Massachusetts Department of Mental Health, Worcester Recovery Center and Hospital – Worcester, MA
Project category: New construction (completed August 2012)
Chief administrator: Marcia Fowler, Commissioner; Anthony Riccitelli, Chief Operating Officer
Firms: Ellenzweig, (617) 491-5575; architecture+, (518) 272-4481
Design team: Associated Architect (Ellenzweig); Associated Architect (architecture+); MEP Engineer (Bard, Rao + Athanas Consulting Engineers, Inc.); Landscape Architect (Horiuchi Solien, Inc.); Interior Finishes (Mohar Design, LLC); Furniture and Equipment (architecture+)
Photography: ©2012 Ellenzweig
Total building area (sq. ft.): 430,000
Construction cost/sq. ft.: $602
Total construction cost (excluding land): $258,666,331
This 320-bed continuing care public psychiatric hospital melds state-of-the-art therapeutic programs and environment such that the building itself is an integral part of a patient’s treatment and recovery. Familiar elements (house, neighborhood, and downtown) are arranged to reflect the range of environments in which people live. The bedrooms, the most basic element, are clustered in houses that share adjacent active and quiet living rooms. These provide the smallest social unit of eight to ten residents in a twenty-six bed inpatient unit.
Neighborhoods are arranged as the patients’ domain. The downtown includes activity centers shared by the entire hospital that are located along interior streets and squares, and surrounds the village green – a secure outdoor space for activities and community events. These activity centers include a gymnasium, retail store, café, library, and exercise and movement rooms to name several. The closer one gets to the middle of the downtown, the more activity there is; quieter spaces are located further away from the center (chapel, library, art rooms).
The Hospital’s quiet, private side is expressed differently from its active downtown. The village green façade is more uniform in its use of glass, with variation to break down the scale and avoid monolithic repetition and recall the variety and commonalities of facades surrounding a New England village green.
Each element (house, neighborhood, and downtown) contributes to patient’s treatment and recovery. The house provides a key place of privacy within a broader range of graduated social and therapeutic interactions. The size capitalizes on the patients’ innate abilities to manage relationships within a smaller community.
The neighborhood provides active programming space directly outside of the houses where patients can access programs. It also creates an intermediary zone between the quiet house and the active downtown, which can be overwhelming if the patient is not ready for such a high degree of external stimulation.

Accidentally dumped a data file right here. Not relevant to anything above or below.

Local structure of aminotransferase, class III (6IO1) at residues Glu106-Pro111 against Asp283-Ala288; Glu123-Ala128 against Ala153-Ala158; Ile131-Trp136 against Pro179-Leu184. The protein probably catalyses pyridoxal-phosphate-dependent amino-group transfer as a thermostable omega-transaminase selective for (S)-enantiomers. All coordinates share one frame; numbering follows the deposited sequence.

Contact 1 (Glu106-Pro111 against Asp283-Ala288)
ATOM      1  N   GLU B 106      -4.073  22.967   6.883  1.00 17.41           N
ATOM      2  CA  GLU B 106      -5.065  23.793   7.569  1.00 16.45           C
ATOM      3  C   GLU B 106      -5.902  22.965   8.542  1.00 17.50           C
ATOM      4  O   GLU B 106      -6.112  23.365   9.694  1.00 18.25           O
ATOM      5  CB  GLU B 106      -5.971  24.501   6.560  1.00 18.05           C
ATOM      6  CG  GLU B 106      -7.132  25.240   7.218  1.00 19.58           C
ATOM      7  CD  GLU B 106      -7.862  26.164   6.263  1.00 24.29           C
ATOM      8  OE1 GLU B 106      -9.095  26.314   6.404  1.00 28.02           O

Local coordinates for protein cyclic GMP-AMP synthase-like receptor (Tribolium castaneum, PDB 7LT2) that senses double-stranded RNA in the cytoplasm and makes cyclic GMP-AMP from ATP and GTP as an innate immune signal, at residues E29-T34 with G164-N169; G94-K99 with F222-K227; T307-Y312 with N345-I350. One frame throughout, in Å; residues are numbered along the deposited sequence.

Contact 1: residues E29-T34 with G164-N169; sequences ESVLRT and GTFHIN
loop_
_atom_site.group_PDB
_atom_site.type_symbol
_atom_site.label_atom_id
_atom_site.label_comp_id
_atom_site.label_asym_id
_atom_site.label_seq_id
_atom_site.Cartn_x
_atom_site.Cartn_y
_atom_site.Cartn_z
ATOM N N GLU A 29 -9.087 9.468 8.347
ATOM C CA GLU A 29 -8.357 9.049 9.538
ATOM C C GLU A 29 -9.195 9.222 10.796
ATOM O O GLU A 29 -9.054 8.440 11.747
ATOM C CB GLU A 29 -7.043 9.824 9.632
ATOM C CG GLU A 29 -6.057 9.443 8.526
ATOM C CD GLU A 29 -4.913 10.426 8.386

The downtown provides an active space containing resources that are shared by the entire hospital. This provides patients with a sense of living and healing within a broader community while encouraging them to look forward to reconnecting and reintegrating with their communities, families, and friends. The program as a whole encourages patients to take an active role in their treatment.
The facility encompasses the most current thinking about care for individuals with serious mental illness. The building is flexible; it is patient centered and staff enabling; it focuses on the patient’s goal of recovery; it does the work of a hospital without feeling like a hospital. This hospital is the most advanced example of the house/neighborhood/downtown model that has characterized new long-term stay psychiatric hospitals over the past twenty years in that it simultaneously has small free-standing sub-cluster residences, a robust neighborhood shared by three adjoining units, and a clear relationship between neighborhood and downtown and beyond that to an enclosed village green and the community.
The building layout affords maximum view of the surroundings. The disturbed area surrounding the new facility was planted with indigenous meadow grasses, shrubs, and trees. Rainwater is being harvested for irrigation of the secure courtyards. The project is built on the footprint of the historic Worcester State Hospital, the first publicly funded psychiatric hospital built in 1833. The disturbed site area is virtually identical with the already developed site area. The building has received LEED Gold certification.